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Introducing: Iowa Interstate’s Milan Branch

GP10 401 moves down the Iowa Interstate’s Milan Branch through Rock Island, Ill. Scenery is sparse along this section of the layout, but follow along as this new series will track the layout build to completion. —Scott Thornton photo

Introducing: Iowa Interstate’s Milan Branch

January 2022By Scott Thornton/photos by the author

Welcome to a new series on the planning and construction of a small, yet very diversified, prototype branch line – Iowa Interstate’s Milan Branch (Milan is pronounced “my-lon”). In this series I will be presenting the history of the branch, its location and the industries it serves, and my modeling approach to building a layout that represents the branch in HO scale. I will cover a variety of modeling topics including an overview of the current state of the layout, how I approached benchwork and staging, a number of different scenic processes, and some unique and hopefully innovative approaches to ambient and automated trackside sound, layout lighting, and extending the operating possibilities and play value of a small layout.

The Beginnings
The Milan Branch is operated by the Iowa Interstate Railroad (IAIS) which began operations in November 1984. The IAIS sprang from the ashes of the once-mighty Rock Island Lines, and it operates on the former Rock Island main line from Blue Island, Ill., to Council Bluffs, Iowa. The railroad uses trackage rights over Metra from Blue Island to Joliet, Ill., and over CSX Transportation from Joliet to milepost 95 at North Utica, Ill.

Iowa Interstate Milan BranchIowa Interstate Milan Branch

ABOVE: With SW1200 250 in the lead, the Rock Island Switcher (RISW) trundles down the Milan Branch passing the Turnout Runaround at 13th Ave. in Rock Island on April 16, 2001.

In addition, the line operates several extensions and branch lines. One extension runs from Bureau, Ill., to Peoria, Ill.; another from South Amana, Iowa (near Homestead), to Cedar Rapids, Iowa (via the Cedar Rapids & Iowa City’s former Milwaukee Road secondary line); and the branch lines – the Grimes Line from Des Moines to Urbandale, Iowa, and the Milan Branch from Rock Island to Milan, Ill.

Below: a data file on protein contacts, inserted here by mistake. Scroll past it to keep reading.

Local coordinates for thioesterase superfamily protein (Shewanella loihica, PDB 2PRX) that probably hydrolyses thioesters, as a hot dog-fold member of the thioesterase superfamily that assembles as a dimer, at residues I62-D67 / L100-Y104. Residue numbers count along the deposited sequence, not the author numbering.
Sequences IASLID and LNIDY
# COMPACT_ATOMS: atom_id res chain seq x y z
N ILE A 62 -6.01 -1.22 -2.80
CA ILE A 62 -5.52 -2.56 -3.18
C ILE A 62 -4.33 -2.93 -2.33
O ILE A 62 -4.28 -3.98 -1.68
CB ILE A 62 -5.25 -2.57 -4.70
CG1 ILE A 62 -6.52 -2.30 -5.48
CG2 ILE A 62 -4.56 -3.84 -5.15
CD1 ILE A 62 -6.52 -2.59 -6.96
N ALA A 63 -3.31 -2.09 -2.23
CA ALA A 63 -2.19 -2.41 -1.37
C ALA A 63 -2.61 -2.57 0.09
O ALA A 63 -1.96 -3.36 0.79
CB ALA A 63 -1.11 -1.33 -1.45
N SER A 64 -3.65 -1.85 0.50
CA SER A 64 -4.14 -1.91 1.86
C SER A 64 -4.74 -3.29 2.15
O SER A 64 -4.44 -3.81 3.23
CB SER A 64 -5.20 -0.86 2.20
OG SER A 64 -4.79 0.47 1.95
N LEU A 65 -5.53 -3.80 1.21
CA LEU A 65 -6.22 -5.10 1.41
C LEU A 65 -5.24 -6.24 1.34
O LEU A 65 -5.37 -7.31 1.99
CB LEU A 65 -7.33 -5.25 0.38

The Iowa Interstate handles a diverse amount of traffic from agricultural products, ethanol, chemical, coal, sand, lumber, metal products, and intermodal. Tank cars and covered hoppers dominate on the IAIS, but unit coal trains, boxcars, sand hoppers, lumber cars, steel cars (coil, bulkhead, and gondola), and double-stack well cars are also common.

Iowa Interstate Milan Branch

ABOVE: Train RISW exits the Rock River bridge with loads of coil steel for Steel Warehouse on April 12, 2012.

The railroad began operations with a ragtag fleet of former Illinois Central (IC) EMD GP8s and GP10s that had been rebuilt at IC’s Paducah, Ky., shops. During the 1990s, second- and third-generation EMDs were added to the roster, including an SW1200, GP38s, and GP38ACs. They even rostered an Alco C420, an Alco RS36, and a trio of former Providence & Worcester M420Rs. In 2004, the railroad purchased a fleet of 22 rebuilt and repainted EMD GP38-2s to replace the worn-out Paducah rebuilds, GP38s, and Alco/MLW locomotives.

In 2008, management decided to make a significant investment in motive power and purchased 12 new General Electric ES44ACs to handle the growing traffic, allowing the remaining second-generation EMDs to be retired and using the fleet of GP38-2s to take over the majority of switching and local service duties. Subsequent orders from GE have brought an additional eight ES44ACs on board to bring the total to 20. In addition to the ES44ACs, the railroad currently owns four EMD SD38-2s, 18 of the 22 EMD GP38-2s, one EMD GP38, and two slugs modified from retired EMD GP8s.

Iowa Interstate Milan Branch

ABOVE: Passing the depot in Milan, August 2000.

The Milan Branch
The Milan Branch was once two through routes which converged at Milan from both the east and west to reach downtown Rock Island. The Rock Island Southern (RIS) was built from Milan to Monmouth, as a combination electrified interurban and steam road. This route ran west and south from Milan. The RIS was steadily cut back from its southern route in the late 1920s and was eventually bought by the Chicago, Rock Island & Pacific (CRI&P) in the 1950s. The Rock Island & Peoria (RI&P) ran east and south from Milan to its namesake of Peoria, Ill. The RI&P originally passed through Coal Valley, Ill., but tracks were eliminated in the 1940s when they began using trackage rights on the Chicago, Burlington and Quincy from Silvis to Orion, Ill., to reach Peoria.

The CRI&P operated the Milan Branch until the railroad shutdown in 1980. Following the Rock Island’s shut down, the Davenport, Rock Island & Northwestern (the “Dri-Line”) continued to service the branch until the Iowa Interstate assumed control in 1984…

Iowa Interstate Milan BranchClick for larger image…

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This article was posted on: December 20, 2021